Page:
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【达沃斯·中国日报】徐井宏:第四次工业革命的重点是找到惠及全人类的解决方案
发布日期 : 2017-06-29 18:21:53 点击数:
 


       2017夏季达沃斯论坛联席主席徐井宏认为,机器人在制造业领域的发展能够使人类生活更加丰富多彩。

       作为中国顶尖高校清华大学科研成果转化机构清华控股的掌门人,徐井宏表示,针对第四次工业革命在未来十年或更长时间可能导致大量失业的情况,重要的是不要过于担忧和恐慌。

       “第四次工业革命最终会使人类更加富有,当人们变得更加富足,对文化和艺术的需求将会相应增加”,徐井宏说。

       “在传统社会,人可能必须要去工厂或公司上班。然而有了机器人后,工业制造可以不需要那么多工人。”
 

徐井宏接受中国日报专访

       1994年,徐井宏参与建设清华科技园,发挥了关键作用。如今的清华科技园已经成为全球规模最大的大学科技园。

       徐井宏强调,对劳动者加强教育和培训非常重要,这样,劳动者才有能力迎接新的机遇。“教育需要赋予人们适应新的文化背景和服务行业的能力。”

       徐井宏指出本届夏季达沃斯论坛主题是第四次工业革命,而论坛希望传递的信号是:第四次工业革命将带来包容性增长,普惠人类。“我希望参会者能够就如何实现包容性增长给出建议。”

       徐井宏同时还担任中关村国家自主创新示范区顾问委员会副主任委员,他表示,中国的目标不是在所谓的“科技竞赛”中击败其他国家。

       第四次工业革命主要体现在人工智能、物联网、无人驾驶和机器人技术。

       “第四次工业革命的重点并不是击败任何国家,而是找到能够惠及全人类的解决方案。”

       “就我所知,中国企业家想要为世界的发展做出贡献,不是和任何人作对。”

       徐井宏17岁考入清华大学机械工程专业,后在清华大学任职,之后进入清华产业工作至今。

       2012年,徐井宏成为清华控股董事长。在他的带领下,清华控股资产从580亿元增长到目前的3500亿元,增长了5倍多。徐井宏说,这很令他欣慰。

来   源丨中国日报
记   者丨Andrew Moody
原标题丨清华控股董事长徐井宏:机器人将提升人类的生活质量

英文原文

Robots will improve quality of life for us all: Tsinghua Holdings chief

By Andrew Moody in Dalian, Liaoning | China Daily | Updated: 2017-06-29 07:46

Xu Jinghong, co-chair of Summer Davos in Dalian, insists robots taking over manufacturing jobs could lead to more enriched lives for people.

The chairman of Tsinghua Holdings, the technology investment arm of China's elite Beijing university, said it was important to combat fears that the so-called Fourth Industrial Revolution could lead to mass unemployment within a decade or more.

"The Fourth Industrial Revolution will eventually make people richer and when people become more affluent they have a greater need for culture and the arts," he said.

"In a traditional society, you may think you have to go and work in a factory or a company. With robots, manufacturing will take care of itself," he added.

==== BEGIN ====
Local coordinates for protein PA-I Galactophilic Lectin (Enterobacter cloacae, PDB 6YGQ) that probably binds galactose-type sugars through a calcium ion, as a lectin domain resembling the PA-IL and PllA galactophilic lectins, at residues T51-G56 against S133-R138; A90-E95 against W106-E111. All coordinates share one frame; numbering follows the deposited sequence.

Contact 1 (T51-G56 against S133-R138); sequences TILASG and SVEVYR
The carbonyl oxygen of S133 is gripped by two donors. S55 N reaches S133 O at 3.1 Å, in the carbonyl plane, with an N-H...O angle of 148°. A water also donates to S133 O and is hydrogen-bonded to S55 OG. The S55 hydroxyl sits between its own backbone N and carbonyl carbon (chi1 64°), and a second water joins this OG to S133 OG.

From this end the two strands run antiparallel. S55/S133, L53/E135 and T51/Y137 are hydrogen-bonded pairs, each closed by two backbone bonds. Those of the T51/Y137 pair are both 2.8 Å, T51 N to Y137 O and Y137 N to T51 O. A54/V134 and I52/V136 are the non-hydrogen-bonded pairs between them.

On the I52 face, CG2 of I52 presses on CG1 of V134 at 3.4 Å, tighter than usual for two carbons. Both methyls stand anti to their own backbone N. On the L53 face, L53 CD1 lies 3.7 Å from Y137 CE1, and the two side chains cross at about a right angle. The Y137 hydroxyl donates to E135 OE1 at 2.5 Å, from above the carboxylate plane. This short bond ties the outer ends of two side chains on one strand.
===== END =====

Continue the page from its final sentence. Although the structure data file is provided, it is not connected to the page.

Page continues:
The 54-year-old was instrumental in setting up the Tsinghua Science Park in 1994, which is now one of the largest of its kind in the world, and stressed that it was important to educate the workforce so they were prepared for new opportunities.

"Education needs to give people the skills to work in the new culture and service industries," Xu said.

He pointed out that the aim of the forum was to send out the message that the Fourth Industrial Revolution, which is the theme of this year's event, must be inclusive and not leave people behind.

"I hope the participants exchanging ideas here can come up with suggestions as to how we can achieve inclusive growth," he said.

Xu, who is also deputy director of the advisory board of Zhongguancun National Demonstration Zone, or China's Silicon Valley, insisted that the country's aim was not to beat other nations in a so-called technology race.

Known as the Fourth Industrial Revolution, this covers the advent of artificial intelligence, the internet of things and autonomous vehicles as well as robotics.

"The question is not whether a country wants to knock anyone out of the race, but to achieve a solution for the whole of mankind to benefit," he said.

"As far as I know, Chinese entrepreneurs want to contribute to the development of the whole world, not to be against anyone else."

Xu has spent his adult life at Tsinghua, starting as an undergraduate mechanical engineering student at 17 before holding a number of academic positions.

He became chairman of Tsinghua Holdings, one of the biggest investors in technology companies in the country, in 2012. Under his leadership, its assets have grown more than sixfold from 58 billion yuan ($8.49 billion) to 350 billion yuan.

"The success of the investments is something I am most pleased about," he said.